xroad12.jpg

A demographic snapshot of the Persian Republic at the dawn of the 20th Century
 

likk9922

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Geez, that's a lot of Punjabi! :eek: :D
 

Enewald

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Wow, a bit too lot punjabis!
Less than 10 million persians!
Maybe you should start doing something with that punjabi problem! :rolleyes:
Or just conquer more of india! :D

A very nice aar!

Maybe more lands from Caucasia to balance the populations against punjabis?
 

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Bah, just like the bourgeoisie to betray the ones that give them prosperity the moment short-sighted greed takes over. Socialists led Persia to economic prosperity and cultural tolerance, and what do they say, they want the laissez-faire bunch in power! Hah, the people of Persia will regret this when the bubble bursts and the government needs to save their rich asses again!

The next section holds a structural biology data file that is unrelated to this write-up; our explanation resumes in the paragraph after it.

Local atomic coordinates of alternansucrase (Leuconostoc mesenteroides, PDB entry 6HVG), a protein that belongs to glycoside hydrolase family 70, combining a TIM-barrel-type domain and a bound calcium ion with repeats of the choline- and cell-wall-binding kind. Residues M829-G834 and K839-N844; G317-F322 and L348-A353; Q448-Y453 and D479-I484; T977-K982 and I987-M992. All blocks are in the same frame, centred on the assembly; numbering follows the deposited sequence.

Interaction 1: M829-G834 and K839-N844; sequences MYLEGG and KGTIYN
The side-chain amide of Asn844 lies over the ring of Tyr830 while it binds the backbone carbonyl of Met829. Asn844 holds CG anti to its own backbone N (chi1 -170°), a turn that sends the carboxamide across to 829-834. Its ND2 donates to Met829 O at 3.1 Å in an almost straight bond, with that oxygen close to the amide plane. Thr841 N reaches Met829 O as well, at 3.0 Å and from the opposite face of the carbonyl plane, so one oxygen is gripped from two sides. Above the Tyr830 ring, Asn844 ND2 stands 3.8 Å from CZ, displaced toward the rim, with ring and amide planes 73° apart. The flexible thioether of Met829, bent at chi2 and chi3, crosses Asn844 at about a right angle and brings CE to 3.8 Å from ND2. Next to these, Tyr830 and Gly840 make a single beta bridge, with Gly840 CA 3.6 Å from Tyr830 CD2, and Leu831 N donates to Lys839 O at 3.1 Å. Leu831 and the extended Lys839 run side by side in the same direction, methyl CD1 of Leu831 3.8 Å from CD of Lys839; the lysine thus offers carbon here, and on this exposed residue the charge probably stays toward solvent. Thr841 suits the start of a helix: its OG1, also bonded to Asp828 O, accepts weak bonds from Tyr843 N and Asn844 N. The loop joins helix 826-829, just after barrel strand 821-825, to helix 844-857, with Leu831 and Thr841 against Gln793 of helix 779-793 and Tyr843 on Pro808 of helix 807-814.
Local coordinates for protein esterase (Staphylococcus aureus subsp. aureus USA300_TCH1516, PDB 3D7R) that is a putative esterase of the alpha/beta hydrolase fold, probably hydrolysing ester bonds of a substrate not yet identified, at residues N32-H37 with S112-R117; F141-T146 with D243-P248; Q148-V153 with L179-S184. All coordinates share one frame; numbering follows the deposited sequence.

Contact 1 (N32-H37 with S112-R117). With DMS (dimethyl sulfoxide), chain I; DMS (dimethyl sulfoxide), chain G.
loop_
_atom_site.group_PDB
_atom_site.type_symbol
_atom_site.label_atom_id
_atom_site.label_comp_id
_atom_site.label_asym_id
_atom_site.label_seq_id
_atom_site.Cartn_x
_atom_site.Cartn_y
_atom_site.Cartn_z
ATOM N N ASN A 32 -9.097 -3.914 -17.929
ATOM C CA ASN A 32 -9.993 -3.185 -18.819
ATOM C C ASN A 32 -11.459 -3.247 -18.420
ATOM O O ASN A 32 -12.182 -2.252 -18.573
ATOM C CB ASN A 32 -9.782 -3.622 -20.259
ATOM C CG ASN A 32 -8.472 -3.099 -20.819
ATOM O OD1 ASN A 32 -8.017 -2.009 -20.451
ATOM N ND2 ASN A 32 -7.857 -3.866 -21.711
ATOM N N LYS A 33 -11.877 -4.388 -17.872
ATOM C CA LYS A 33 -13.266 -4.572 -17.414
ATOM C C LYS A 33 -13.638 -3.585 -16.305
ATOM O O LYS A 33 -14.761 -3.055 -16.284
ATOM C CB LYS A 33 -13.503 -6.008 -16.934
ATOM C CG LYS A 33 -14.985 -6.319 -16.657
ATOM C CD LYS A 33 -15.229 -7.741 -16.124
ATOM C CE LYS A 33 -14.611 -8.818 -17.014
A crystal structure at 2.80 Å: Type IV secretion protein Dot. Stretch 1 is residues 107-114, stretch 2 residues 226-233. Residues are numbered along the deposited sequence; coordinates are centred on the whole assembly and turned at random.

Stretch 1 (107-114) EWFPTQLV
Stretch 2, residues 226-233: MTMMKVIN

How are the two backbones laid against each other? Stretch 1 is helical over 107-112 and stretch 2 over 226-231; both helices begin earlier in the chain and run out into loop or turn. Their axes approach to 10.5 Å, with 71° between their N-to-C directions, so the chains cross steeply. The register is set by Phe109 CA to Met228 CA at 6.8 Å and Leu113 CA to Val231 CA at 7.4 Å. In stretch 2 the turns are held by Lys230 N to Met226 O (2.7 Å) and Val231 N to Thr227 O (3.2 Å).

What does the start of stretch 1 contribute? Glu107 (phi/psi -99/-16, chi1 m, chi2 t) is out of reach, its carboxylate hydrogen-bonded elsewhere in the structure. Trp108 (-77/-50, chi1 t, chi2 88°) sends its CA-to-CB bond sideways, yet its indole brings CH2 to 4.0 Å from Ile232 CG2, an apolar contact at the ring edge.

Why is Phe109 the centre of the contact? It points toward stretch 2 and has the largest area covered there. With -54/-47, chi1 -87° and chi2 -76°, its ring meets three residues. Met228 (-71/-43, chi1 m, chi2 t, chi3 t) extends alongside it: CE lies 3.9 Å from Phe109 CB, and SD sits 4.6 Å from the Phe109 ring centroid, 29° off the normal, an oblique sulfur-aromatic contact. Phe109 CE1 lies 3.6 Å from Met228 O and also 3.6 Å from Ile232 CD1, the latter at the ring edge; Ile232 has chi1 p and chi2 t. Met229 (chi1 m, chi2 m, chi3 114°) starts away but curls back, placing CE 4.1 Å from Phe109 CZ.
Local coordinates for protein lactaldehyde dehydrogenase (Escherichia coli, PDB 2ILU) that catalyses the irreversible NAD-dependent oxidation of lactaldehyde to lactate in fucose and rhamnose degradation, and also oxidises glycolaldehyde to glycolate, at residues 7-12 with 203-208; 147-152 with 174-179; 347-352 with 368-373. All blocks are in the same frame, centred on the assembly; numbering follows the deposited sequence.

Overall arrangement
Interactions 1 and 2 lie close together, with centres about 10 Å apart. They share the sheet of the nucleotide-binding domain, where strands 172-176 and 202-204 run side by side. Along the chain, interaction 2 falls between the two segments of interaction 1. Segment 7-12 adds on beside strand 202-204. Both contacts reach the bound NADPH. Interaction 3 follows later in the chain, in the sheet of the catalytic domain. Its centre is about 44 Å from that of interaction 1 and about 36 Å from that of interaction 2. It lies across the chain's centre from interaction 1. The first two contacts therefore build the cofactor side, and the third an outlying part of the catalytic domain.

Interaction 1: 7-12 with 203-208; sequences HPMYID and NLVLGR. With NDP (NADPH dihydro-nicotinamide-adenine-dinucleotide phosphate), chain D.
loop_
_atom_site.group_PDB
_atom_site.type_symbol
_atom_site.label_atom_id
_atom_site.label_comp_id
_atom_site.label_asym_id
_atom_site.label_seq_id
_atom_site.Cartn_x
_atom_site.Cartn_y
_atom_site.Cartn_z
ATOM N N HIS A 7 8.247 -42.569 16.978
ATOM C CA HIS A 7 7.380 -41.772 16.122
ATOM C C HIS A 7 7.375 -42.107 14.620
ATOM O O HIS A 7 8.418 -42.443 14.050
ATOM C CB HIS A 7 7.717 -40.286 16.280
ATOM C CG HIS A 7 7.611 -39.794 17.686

Enewald said:
Maybe you should start doing something with that punjabi problem! :rolleyes:
Problem? Nonsense! The Thousand Nations of the Republic of Persia welcomes all!

Plus, the Punjabis didn't do anything wrong. They just happen to be the most populous state he conquered and thus they remains the most populous state he has. I'm thoroughly impressed with what he has done with Persia, not the least because that nation started with only a few million national pops and very few way to conquer more, and that it was a very long time before he could take advantage of the larger populations of neighboring states.
 

Quanto

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Wow, this is one of the best Vicky AARs i've seen i a while. Great stuff you've done here! You've illustrated the dynamics of democratic society beautifully here as well.